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June 28, 2013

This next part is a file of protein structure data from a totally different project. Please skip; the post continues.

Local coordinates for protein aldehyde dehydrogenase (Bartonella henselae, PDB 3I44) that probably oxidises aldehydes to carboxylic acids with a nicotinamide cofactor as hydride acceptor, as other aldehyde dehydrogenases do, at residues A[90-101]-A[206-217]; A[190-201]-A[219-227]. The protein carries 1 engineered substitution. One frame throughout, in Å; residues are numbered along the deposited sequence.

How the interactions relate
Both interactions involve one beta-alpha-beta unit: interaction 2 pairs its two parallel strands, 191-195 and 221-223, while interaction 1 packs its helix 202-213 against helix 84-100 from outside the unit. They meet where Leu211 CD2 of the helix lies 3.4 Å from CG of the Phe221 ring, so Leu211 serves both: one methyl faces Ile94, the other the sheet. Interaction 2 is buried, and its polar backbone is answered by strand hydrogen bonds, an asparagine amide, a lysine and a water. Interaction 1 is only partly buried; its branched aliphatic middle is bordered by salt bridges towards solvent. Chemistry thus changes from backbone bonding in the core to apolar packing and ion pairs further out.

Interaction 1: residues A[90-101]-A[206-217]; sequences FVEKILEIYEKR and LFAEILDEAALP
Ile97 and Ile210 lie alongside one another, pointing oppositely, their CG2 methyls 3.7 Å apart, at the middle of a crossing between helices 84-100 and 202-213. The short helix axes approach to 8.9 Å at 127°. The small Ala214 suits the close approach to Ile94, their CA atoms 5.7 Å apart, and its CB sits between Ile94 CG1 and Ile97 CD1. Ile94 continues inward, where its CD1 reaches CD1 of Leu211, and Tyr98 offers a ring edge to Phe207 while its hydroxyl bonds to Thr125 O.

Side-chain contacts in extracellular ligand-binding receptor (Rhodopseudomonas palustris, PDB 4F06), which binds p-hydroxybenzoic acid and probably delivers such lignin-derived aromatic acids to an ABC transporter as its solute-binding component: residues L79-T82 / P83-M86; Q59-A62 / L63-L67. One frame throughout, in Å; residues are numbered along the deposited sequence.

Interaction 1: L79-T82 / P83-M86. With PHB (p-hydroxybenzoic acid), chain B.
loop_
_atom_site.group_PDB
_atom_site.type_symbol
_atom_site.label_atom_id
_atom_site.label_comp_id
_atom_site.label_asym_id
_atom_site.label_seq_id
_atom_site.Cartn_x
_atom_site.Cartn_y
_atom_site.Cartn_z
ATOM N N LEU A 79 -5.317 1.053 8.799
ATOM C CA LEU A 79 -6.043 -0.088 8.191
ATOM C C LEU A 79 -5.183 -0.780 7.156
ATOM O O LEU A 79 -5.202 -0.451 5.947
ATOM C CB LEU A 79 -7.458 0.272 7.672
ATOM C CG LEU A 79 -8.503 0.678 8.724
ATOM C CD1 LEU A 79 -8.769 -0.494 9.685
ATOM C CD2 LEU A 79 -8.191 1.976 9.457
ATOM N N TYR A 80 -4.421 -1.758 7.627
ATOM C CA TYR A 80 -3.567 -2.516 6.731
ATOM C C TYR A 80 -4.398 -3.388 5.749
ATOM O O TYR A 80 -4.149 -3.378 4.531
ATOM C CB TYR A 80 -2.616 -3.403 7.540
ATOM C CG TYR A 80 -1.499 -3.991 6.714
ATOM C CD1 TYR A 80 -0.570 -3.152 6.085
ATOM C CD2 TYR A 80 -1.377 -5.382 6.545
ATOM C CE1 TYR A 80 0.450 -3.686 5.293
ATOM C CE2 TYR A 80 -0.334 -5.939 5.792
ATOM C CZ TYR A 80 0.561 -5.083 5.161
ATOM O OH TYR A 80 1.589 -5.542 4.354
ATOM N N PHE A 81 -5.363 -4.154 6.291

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HERITAGE FLORIDA JEWISH NEWS, JUNE 28, 2013 PAGE 15A Arrest From page 1A term, he was accused of sexual harassment. New sexual ha- rassment allegations have come to light in the days since his arrest. Two years later, Metzger was investigated on charges that he received preferential treatment at David's Citadel, a luxury hotel in Jerusalem. Metzger maintained his inno- cence throughout the probe, which was dropped in 2008 for lack of evidence. Past chief rabbis also have weathered allegations of misconduct. Yisrael Meir Lau, Metzger's predecessor, also was ac- cused of sexual harassment. And Eliyahu Bakshi-Doron, Israel's Sephardic chief rabbi from 1993 to 2003, is on trial for issuing fake rabbinic ordi- nation certificates to security guards so they could secure pay raises. For many Israelis, such sordid tales are an unfor- tunate and all-too-familiar sideshow. For secular Israelis, the latest accusations against Metzger serve mainly to rein- force their view that the chief rabbinate is an oppressive institution, if not a corrupt one. But for haredi Orthodox Israelis, accusations against the chief rabbi can have a blowback effect on the entire community. "When there's a desecra- tion of God's name like this, where a rabbi is accused and in house arrest, it's a disgrace," said Pappenheim, adding that past allegations against Metzger and Lau "pushed the rabbinate down to a nadir." It's a far cry from the prestige commanded by the chief rabbi a half-century ago, when the office was occupied by highly regarded figures such as Abraham Isaac Kook and Yitzchak Halevi Herzog. In July, Israel is due to choose replacements for Metzger and his Sephardic counterpart, Shlomo Amar. Some hope that a more moderate rabbi like Kook, the father of religious Zion- ism, rather than a haredi Orthodox rabbi can restore some of the office's honor while making it more open to Israelis of all stripes. But regardless of who wins, according to Pappenheim, his community will do little more than shrug. "It doesn't matter to us," he said. "We didn't appoint him. So what can we do? He's not our rabbi." Evidence From page 1A on Hezbollah's involvement "not conclusive"--aviewpoint echoed by Bulgarian represen- tatives at the first CP931 meet- ing on June 4, who reportedly said the evidence was "weak." Vigenin later said his government was committed to the investigation and to previous findings. Bulgaria's inconsistent statements on the Burgas bombing "were a maj or argu- ment for those opposing the proscription, and it came up a number of times" during the four-hour session, the diplomat said. The diplomat said Austria and Italy were among the countries whose represen- tatives opposed blacklisting Hezbollah at the CP931 meeting, along with tradi- tional Eastern bloc allies of Israel and the United States, including the Czech Republic, Poland, SIovakia and Romania. Sweden and Latvia said they supported the British initiative to blacklist the Hezbollah's military arm, according to the diplomat. Germany, France and Britain have come out in favor of blacklisting Hezbol- lah. The Netherlands is the only EU country that classi- fies Hezbollah in its entirety as a terrorist entity, a posi- tion it has held since 2004. Also discussed at the meeting was the March 21 conviction in Cyprus of a man who admitted to gath- ering intelligence on Israeli tourists for Hezbollah and acting as a courier elsewhere in the European Union for the militia, including in Holland and France. But "those who opposed blacklisting Hezbollah noted that the man was convicted under Cypriot law of belong- ing to a criminal organiza- tion, not a terrorist one, so there was no legal basis for considering the case at the meeting," the diplomat said. Last Thursday, Israeli Prime Minister Benjamin Netanyahu called on EU states who refuse to desig- nate Hezbollah as a terrorist organization to change their minds. "It's hard to see how you cannot have a consensus on Hezbollah as a terrorist organization," Netanyahu said in Jerusalem during joint remarks with European Union foreign policy chief Catherine Ashton. "If Hezbollah isn't a terrorist organization, I don't know what is a terrorist organization. I mean, they're butchering people left and right across the world and now in the cities of Syria." Inaction From page 2A tors believe that many of the prisoners in North Korea's six known political prisons were either born there, like Dong-hyuk, or placed there because their families had ties to suspected dissidents. Dung- hyuk's father and grandfather were incarcerated because two of the grandfather's brothers had defected, Dong- hyuk said in a recent interview on "60 Minutes." Dong-hyuk's accounts of his treatment at the hands of sadistic guards, and the arbi- trary torture to which he was subjected, are reminiscent of Holocaust accounts. But Dong-hyuk is careful to avoid such comparisons, saying the only thing Nazi camps have in common with those in North Korean is "that they never should have existed." Yet he feels a certain kinship with survivors of the Nazis. "Through the horrific sto- ries of Holocaust survivors, I could see my own life in the prison camps," Dong-hyuk said. "I could see my own experiences in theirs." Yoon Yeo-sang of the Seoul- based Database Center for North Korean Human Rights is not so reticent, likening global inaction on North Korean camps to the world's indifference to the Nazi geno- cide in Europe. "What goes on in North Korea is maybe worse than the Holocaust, where the Nazis were active for 12 years," Yeo-sang said. "The enslave- ment of the camps in North Korea has been going on for decades." Dong-hyuk lost a piece of his index finger as punish- ment for breaking a machine at a military factory where he and his family were forced to work. Another time he was given a choice between hun- ger and a beating. He chose the beating. "We were constantly hun- gry," he said. "Some ate rats and insects to survive. I was hungry for 23 years. You wear what they tell you to wear, you eat what they tell you to eat and you do what they tell you to do." The North Korean govern- ment has long denied the existence of politicat prisons, and in the absence of other escapees, there is no way to corroborate details of Dong- hyuk's story. ButYeo-sang says that Dong-hyuk's testimony is consistent with accounts by survivors from different areas, Dong-hyuk said the trigger for his escape was meeting an inmate named Park, who had been on the other side of the electric fence and told stories of people eating pork and chickens. In the course of their escape attempt, Park was electrocuted and died on the fence. Dong-hyuk says he crawled over his friend's body to escape. From the camp, Dong-hyuk walked to China, bribing lo- cals to avoid detection. He now lives in South Korea, where he runs an organization, Inside NK, that tries to publicize the cause of North Korean prisoners and document the testimony of survivors. "Too much attention goes to [the North Korean leader] Kim Jong-un and his wife and too little attention to ending the camp reality," Dong-hyuk said. But there is also a personal reason for his devotion to the cause: Dong-hyuk says he feels guilty for betraying his mother and brother as a boy and hopes that admitting to his actions and raising aware- ness for other prisoners will serve as a small act of penance. "Adolf Hitler and the Nazis mostly killed people they did not see as their own, but in North Korea our people are doing this to each other," Dong-hyuk said. "I don't know what's worse." Alliance From page 4A that will double the amount of solar thermal electricity produced in America. Naysayers suggest the alli- ance with Israel has not been cost-free for the United States, particularly in the Muslim and Arab world. But measured in empirical terms, Arab ties with the United States, at both the official and popular levels, have boomed in the past decade. Arabs are coming as students or visitors in record numbers; anti-American street protests have fallen dramatically since the start of the Iraq war in 2003; and defense cooperation with most Arab countries is closerthan ever. Sales of iconic American consumer brands also have soared during this period, de- spite occasional talk of boycotts, and overall U.S. exports to the Middle East increased to an all-time high of $56 billion in 2011. Conversely, oil exports to the United States from most Arab countries rose or remained steady since 2000, regardless of any political tensions. Just as important, public opinion in every Arab or pre- dominantly Muslim country polled has turned sharply againstal-Qaida, notwithstand- ing the tight U.S.-Israel connec- tion. Finally, Israel has been at most a very marginal factor in all the recent Arab uprisings. Even the new Muslim Brother- hood government in Egypt is maintaining the peace treaty with Israel and decent working relations with Washington. As Israeli researchers, scien- tists, engineers, entrepreneurs, doctors and others continue to help the United States promote nation-buildingat home andse- curityandsustainabilityabroad, Washington can rest assured it will continue to benefit greatly from its alliance with the Jew- ish state. By helping to ensure the United States maintains its global edge, Israel will continue to contribute to Americans' lives and livelihoods, and to restoring the global economic competitiveness of the United States. MichaelEisenstadt andDavid Pollock, senior fellows at The Washington Institute for Near East Policy, are the authors of "Asset Test: How the United States Benefits from Its Alliance with Israel." Heat From page 7A all these really neat plans if we finished in second, if we finished in third--and a blank piece of paper for the championship. So I'm saying, 'What am I gonna do now?'" Rosen had spent more than 30 years with RoseArt, his family's toy and stationery business in Livingston, N.J., when he decided itwas time for a change. After the company was sold in 2005, he upgraded his definition of "toys" and created Triangle Financial Services, a sports and enter- tainment investment firm based inAventura, Fla. He also looked for a project in Israel. "My initial feeling was more of a give-back to the Jewish people, my Zionist philanthropic needs to be filled," said Rosen. But rather than just making donations, he wanted something that would allow him to be more hands-on, "an area in which I could bring some of my business acumen and at the same time doing something fun and interesting." He found that opportunity when he joined a group that was introducing professional baseball to Israel. When that fell through after just one sea- son, Rosen figured he'd have more luckwith basketball, the second-most popular sport in Israel after soccer. But rather than go in with a consortium, Rosen decided he wanted to run his own show and bought the Haifa club in 2007. Unfortunately, Rosen was not in attendance when Haifa won the championship. In- stead, he watched the game on the Internet channel he had created especially for the Israeli basketball league with his nephew, Brandon Rosen (another nephew, Matt, was in Haifa "representing the family"). "It was not a big audience, but he was my good luck charm," said Rosen, who ordinarily takes in the games with his office staff. "I thought being close to family would be the right way to watch the title game." The Heat's accomplishment reverberated back to Rosen's old stomping grounds. "Jeff is a great owner and friend and a major donor to UJA," said Max Kleinman, executive vice president/CEO of the Jewish Federation of Greater MetroWest NJ. He added that marketing director Andrew Wilson, the multi- ethnic team, and its coaches are "great good-will ambas- sadors for Israel." Kleinman said the federa- tion has enjoyed close ties with Rosen's team for many years, creating the Haifa Hoops for Kids program, which hosts basketball clinics for hun- dreds of disadvantaged kids in Haifa and environs, as well as establishing a sports internship program through Masa, a joint project of the Israeli government and the Jewish Agency for Israel that promotes young adult learn- ing and work experiences in Israel. "Most recently, we worked with the team in facilitating collateral programming for Birthright Israel, Masa, JCC day schools, and Hillel as part of the team's exhibition series with NBA teams," Kleinman said. The Heat have played against the New Jersey (now Brooklyn) Nets, Minnesota Grizzlies, and Golden State Warriors; this fall, they will visit the Detroit Pistons, Memphis Grizzlies and Phoe- nix Suns. Amir Shacham, the federa- tion's associate executive vice president, Israel and overseas, put things in a more personal context. "The Maccabi Haifa cham- pionship is not just a sports record, it is history in the making," he said. "For us Is- raelis, it is unconceivable that a team other than Maccabi Tel Aviv will hold the cham- pion's plate. Tel Aviv was in hegemony for decades with no real competition. Then came Jeff Rosen and challenged the concept. He built a team based on Israeli and Jewish young talents, he shaped it in American standards, he created an attractive home for the team in Romema, he revived the support from the fans, and he showed us Israelis that with determination and professionalism, even the sky is really no limit." Ron Kaplan is the features editor for the New Jersey Jewish News, from which this article was reprinted by permission. Sudoku solution from page 7 721 943 685 458 317 296 534 162 879 468953 752861 319472 271639 695284 834517 126798 987345 543126